turned. She looked at me with no hint of surprise. She held a small lidded basket within her
hands. She put it aside. From within it came muted cooings, as from a dove.
She, too, was without garments. Her body shone as pale and smooth as white enamel.
She moved, though she did not rise. She held out her arms to me.
I did not pause. Nor did I bolt and run as I had run from her before. I went to her and
knelt beside her, facing her.
She leaned toward me so that her breasts were against my chest. Her head went back
and her throat was bared to me, as supplicating and flawless as the neck of a swan. Her
body began to sway, to brush back and forth against mine. Slowly she began to lean away
from me. She arched her back so that, in my desire to keep her near, I reached out to hold
her. My arms went about the small of her back, and still she drew me down, down onto the
warm green earth where I lay upon her and listened to her murmuring and knew no shame
at all.
Still the daylight lingered. Shadowy now. Weary light. We knelt beside the spring, before
the man-tall stone. A fire had been kindled there, small and flickering on a foot-wide offering
piece of granite.
We were both still without clothing, though the woman had donned a necklet of gold. It
was glass-smooth where it lay against her skin. Raised figures of birds and boars and
sheafs of wheat were worked into its outer edge as ornamentation. It did not join at the front
like a conventional necklace, but was open at the throat like the torques of the ancient Celts.
She had begun an atonal chant in the language which I had first heard her use when I
had awakened within the hut. At length, she turned to me and held out the little woven
basket. “For my god,” she said. Her right hand went out to rest upon my thigh. “We must
give thanks. In the way of my people.”
Her touch caused me to shiver with renewed desire for her. I moved to kiss her. She
pushed me gently away.
“First we must thank the god.”
“I do not believe in gods.”
Her head eased to one side. Her eyes were full of mirth, of secrecy, of assurance. “The
god of the wood has brought you to me. He has brought you to this place. You are
Maponos the Hunter, a god yourself. Your magic has flowed into me. The god has allowed
this. He asks only that you make sacrifice to him, so that the magic will be strong.”
“I am not a god. I do not believe in magic.” I took the little basket from her, out of
curiosity. It fit easily into the palms of my hands. It was woven into the shape of a bird.
When I took hold of it, I heard the sound of cooing from within.
“You must place it in the fire,” she instructed.
My stomach muscles contracted unpleasantly. I was beginning to grow weary of her
constant allusions to magic. “There is a living creature within the basket.”
She nodded. “It is for the god.”
“To be burnt up alive? Surely you do not engage in such stupid, primitive rituals?”
A strange expression crossed her face. “I wish to make sacrifice to my god.” Her voicehad grown stern. A frown rode her brow. “You have taken what is his. I am the god’s own.
To lie with me again, you must give homage to the god into whose wood you have come.”
“I cannot give homage to something in which I do not believe.”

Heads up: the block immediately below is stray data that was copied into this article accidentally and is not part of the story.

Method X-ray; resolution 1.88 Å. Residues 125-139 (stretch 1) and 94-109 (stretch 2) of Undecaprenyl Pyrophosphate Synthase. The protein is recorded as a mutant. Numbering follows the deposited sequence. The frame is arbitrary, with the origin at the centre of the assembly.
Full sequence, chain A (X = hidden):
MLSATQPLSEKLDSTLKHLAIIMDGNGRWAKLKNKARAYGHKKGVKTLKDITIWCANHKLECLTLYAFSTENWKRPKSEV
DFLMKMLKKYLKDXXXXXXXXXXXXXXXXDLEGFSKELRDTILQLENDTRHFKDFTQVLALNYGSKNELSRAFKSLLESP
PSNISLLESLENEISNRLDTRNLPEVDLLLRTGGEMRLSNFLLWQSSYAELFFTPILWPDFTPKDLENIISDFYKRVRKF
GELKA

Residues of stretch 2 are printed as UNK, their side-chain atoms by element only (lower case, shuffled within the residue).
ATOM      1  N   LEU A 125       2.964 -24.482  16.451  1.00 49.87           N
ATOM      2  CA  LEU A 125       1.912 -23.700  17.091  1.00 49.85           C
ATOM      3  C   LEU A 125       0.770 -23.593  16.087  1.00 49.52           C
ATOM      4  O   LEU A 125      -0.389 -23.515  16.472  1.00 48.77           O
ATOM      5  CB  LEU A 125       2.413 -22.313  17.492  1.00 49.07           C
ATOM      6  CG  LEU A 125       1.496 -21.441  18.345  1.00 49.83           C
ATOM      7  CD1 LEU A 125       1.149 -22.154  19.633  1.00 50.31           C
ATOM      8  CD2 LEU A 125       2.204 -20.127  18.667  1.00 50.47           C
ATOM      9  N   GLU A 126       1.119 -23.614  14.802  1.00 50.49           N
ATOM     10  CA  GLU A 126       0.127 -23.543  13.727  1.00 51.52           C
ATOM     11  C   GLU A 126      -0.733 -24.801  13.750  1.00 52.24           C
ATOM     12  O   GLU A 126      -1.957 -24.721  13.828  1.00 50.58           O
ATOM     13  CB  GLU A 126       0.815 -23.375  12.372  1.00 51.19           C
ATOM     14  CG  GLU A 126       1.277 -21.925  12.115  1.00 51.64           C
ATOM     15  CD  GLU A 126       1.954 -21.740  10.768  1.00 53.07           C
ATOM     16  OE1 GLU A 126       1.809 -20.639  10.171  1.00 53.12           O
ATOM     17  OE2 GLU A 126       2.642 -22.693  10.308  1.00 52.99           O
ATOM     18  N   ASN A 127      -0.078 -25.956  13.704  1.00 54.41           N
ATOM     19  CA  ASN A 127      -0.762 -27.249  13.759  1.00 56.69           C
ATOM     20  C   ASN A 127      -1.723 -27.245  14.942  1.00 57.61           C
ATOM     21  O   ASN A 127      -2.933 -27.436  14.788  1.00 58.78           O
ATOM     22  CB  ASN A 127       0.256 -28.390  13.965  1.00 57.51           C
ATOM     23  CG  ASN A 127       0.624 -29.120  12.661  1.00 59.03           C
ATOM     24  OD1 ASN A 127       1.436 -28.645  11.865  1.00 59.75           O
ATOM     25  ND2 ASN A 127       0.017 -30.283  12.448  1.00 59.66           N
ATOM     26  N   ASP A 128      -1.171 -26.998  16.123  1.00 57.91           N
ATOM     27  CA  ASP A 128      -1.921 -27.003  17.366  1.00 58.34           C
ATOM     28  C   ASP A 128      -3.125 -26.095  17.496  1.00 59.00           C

Her frown melted into a smile. She made the sound of a sigh, then a knowing, barely
audible laugh. She put her face against mine and blew softly so that I could smell the
sweetness of her breath. “I can make you believe,” she said. “I can make you believe that
you are Maponos who has leapt over Death in the wood. I can make you know that you are
immortal, as I am.”
I drew back from her. “I do not believe in immortality.”
Her features hardened into a mask of reproach. “Are you like all of the young men today?
Do you choose to accept your own corruptibility? Is it only the old and the aging, already
begun to decay, who can sense the truth? That, somehow, there must be more to life than
this?” With the fingers of her left hand, she pinched up a hummock of skin on her right wrist.
An expression of disgust turned her lips down. “You are immortal,” she said to the flesh of
her hand. “I have willed you so.”
There was such vehement longing in her voice that I felt pity for her. Surely, I thought, if
there were a way to keep her loveliness alive and vibrant forever, I would pursue it. I told
her that, then added, in apology: “But truth is truth, regardless of the will of Man. And I am
of a Christian house. My people believe that we are forever damned if we make sacrifice to
pagan gods.”
“We? Do you include yourself among them?”
I did not recognize the trap, and so fell headlong into it. “I am of their flesh, but not of
their faith.”
Her lips lifted and worked languidly. The color of her eyes seemed to lighten, even as the
smoke which rose from the little altar lightened as it rose into the air. “Will your people ever
know of me? Or of what you have done for me and for yourself in this wood? Will you tell
them of the pleasure you have found within me? And truly, your sacrifice will only be a
gesture to please me, since you have said that you do not believe in gods.”
“I do not,” I affirmed.
She reached out and ran her hands over my arms and shoulders. She leaned against me
and kissed me. Her mouth was open over mine, her tongue prodding like a drowsy viper.
“What harm then, she asked breathlessly, “to make token sacrifice to a god in which you do
not believe … for me? Your people will never know …”
The basket felt hot and rough within my hands. I shifted it from palm to palm, wanting to